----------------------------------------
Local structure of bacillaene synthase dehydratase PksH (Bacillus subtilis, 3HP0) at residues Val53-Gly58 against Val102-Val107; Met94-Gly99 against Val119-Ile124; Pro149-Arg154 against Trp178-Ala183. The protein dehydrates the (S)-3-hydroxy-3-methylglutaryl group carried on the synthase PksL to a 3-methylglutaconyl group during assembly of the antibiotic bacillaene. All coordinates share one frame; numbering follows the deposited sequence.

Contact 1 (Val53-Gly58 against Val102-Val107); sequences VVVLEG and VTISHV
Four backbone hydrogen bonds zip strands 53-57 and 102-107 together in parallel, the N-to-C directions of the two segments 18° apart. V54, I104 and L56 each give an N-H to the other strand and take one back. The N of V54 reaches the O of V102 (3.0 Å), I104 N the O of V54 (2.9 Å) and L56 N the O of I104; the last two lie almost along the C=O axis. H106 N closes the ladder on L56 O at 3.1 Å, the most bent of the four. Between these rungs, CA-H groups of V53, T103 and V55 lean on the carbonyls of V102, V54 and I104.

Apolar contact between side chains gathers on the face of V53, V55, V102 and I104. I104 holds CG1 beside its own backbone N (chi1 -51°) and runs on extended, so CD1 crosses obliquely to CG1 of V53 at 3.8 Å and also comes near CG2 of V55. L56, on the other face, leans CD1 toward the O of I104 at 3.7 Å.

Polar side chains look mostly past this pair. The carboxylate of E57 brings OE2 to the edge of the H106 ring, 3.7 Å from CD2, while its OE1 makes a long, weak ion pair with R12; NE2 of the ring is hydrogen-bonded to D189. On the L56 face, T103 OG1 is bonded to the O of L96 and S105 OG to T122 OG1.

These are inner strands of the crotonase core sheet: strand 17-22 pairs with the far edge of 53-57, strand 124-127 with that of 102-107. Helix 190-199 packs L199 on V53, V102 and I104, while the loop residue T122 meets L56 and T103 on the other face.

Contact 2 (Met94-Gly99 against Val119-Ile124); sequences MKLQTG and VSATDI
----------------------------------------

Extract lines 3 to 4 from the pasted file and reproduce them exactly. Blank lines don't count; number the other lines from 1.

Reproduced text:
Four backbone hydrogen bonds zip strands 53-57 and 102-107 together in parallel, the N-to-C directions of the two segments 18° apart. V54, I104 and L56 each give an N-H to the other strand and take one back. The N of V54 reaches the O of V102 (3.0 Å), I104 N the O of V54 (2.9 Å) and L56 N the O of I104; the last two lie almost along the C=O axis. H106 N closes the ladder on L56 O at 3.1 Å, the most bent of the four. Between these rungs, CA-H groups of V53, T103 and V55 lean on the carbonyls of V102, V54 and I104.

Apolar contact between side chains gathers on the face of V53, V55, V102 and I104. I104 holds CG1 beside its own backbone N (chi1 -51°) and runs on extended, so CD1 crosses obliquely to CG1 of V53 at 3.8 Å and also comes near CG2 of V55. L56, on the other face, leans CD1 toward the O of I104 at 3.7 Å.